The recovery process for these injuries mainly focuses on stabilizing the affected area. Most injuries to this region are permanent. Most rehabilitation focuses on learning how to use non-affected areas to regain as much autonomy as possible.
Injuries in the thoracic area of the spinal cord cause complications with muscles in the upper chest, mid back, and abdominal region. The injuries in this area are generally divided between injuries between T1 – T5 and T6 – T12. As the spinal cord injury most common level, thoracic spinal cord injuries are most commonly seen and treated by hospitals worldwide.
T1 – T5 spinal cord injury affect more of the upper body. While arm and hand functions are usually left unaffected (except for T1 injuries), patients often incur paraplegia, or the loss of trunk and leg movement. T6 – T12 spinal cord injury usually impacts the abdominal and back muscles. Patients will likely still incur paraplegia, but may be better able to control balance in the trunk of the body. These injuries also usually result in limited to no bowel control.
Recovery differs vastly from patient to patient. Patients with thoracic spinal cord injuries can usually maintain a higher level of autonomy using a motorised wheelchair, but will likely still need assistance for many tasks. Depending on the severity of the injury, patients may be able to stand with a brace or standing frame. Many patients are able to learn how to drive modified cars.
L1 – L5 spinal cord injury affects the hips and legs. Most of the upper body is left unaffected. Bowel control is usually impaired. The specific muscles affected are dependent on which of the vertebrae are affected.
Injuries in this region are less life-threatening than cervical or thoracic injuries. Some patients are able to walk with braces; some may need a wheelchair. Depending on the severity of the injury, patients may be able to recover with physical therapy.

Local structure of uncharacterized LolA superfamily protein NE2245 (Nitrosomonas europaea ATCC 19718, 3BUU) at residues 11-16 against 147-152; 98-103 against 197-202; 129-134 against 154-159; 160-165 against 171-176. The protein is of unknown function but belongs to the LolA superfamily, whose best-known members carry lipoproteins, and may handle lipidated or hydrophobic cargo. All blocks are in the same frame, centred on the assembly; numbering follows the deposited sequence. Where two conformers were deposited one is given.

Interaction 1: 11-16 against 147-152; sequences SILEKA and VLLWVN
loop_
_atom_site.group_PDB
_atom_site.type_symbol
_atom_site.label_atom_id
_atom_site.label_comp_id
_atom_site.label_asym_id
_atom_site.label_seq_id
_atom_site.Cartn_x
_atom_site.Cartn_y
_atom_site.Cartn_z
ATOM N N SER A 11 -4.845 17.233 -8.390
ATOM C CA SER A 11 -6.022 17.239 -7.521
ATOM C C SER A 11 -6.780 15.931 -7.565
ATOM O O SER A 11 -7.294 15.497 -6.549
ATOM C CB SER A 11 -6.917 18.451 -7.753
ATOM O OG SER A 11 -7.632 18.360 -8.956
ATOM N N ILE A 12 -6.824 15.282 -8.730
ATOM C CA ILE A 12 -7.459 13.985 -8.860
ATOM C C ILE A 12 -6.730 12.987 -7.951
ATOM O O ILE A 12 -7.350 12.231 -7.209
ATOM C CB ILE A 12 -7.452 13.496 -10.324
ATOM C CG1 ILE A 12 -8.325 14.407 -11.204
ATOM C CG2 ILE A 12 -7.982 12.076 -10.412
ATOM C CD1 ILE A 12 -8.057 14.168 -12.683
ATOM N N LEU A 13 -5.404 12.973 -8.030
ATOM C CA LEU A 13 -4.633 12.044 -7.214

This system of tests is used to help diagnose a spinal cord injury and classify the severity and extent of the damage. This test is completed by doctors within 72 hours of the injury, and is an important part of discerning a realistic prognosis for the patient. The grade received on the test is dependent on both the patient’s ability to feel touches to various regions of the body and the patient’s motor abilities.
S1 – S5 Spinal Cord Injury is generally the least impactful. Patients are usually able to walk, but bowel control and sexual function may be impaired. Injuries to this area are very rare, and usually only occur as a result of direct impact (i.e. falling directly on the area) or due to comorbid illnesses.
If you or a loved one has just incurred a spinal cord injury, be sure to maintain clear and open communication with your doctor. Important questions you may want to ask include:
Most people feel incredibly confused and out of their depth when handling a spinal cord injury. It usually takes a few days to a few weeks for the shock of the injury to set in. Before reality has settled, patients usually are in denial of their injury.
While it is important to take time to grieve for your lost abilities, setting new goals for future development is crucial for proper coping. As soon as spinal shock subsides, physicians are able to get a deeper understanding of the completeness of your injury. Be sure to discuss a future prognosis for rehabilitation. Be open and honest with your doctor about the way you are feeling and your concerns.
Many spinal cord injury patients are able to move with the use of a motorised wheelchair. With time, patients may be able to learn how to drive a modified car to further regain autonomy. While patients may to do some tasks on their own, it is important to understand that you will need help in day to day life. Coping with this dependency is an important step in emotional recovery.
We strongly encourage arming yourself with as much knowledge of spinal cord injuries as possible. Read other patient’s stories online and speak with your doctor about the level of independence you may realistically be able to recover. Local, state, and national support groups are great resources for learning how to cope with your new condition and there are also some useful spinal cord injury mobile applications that may help with day to day tasks.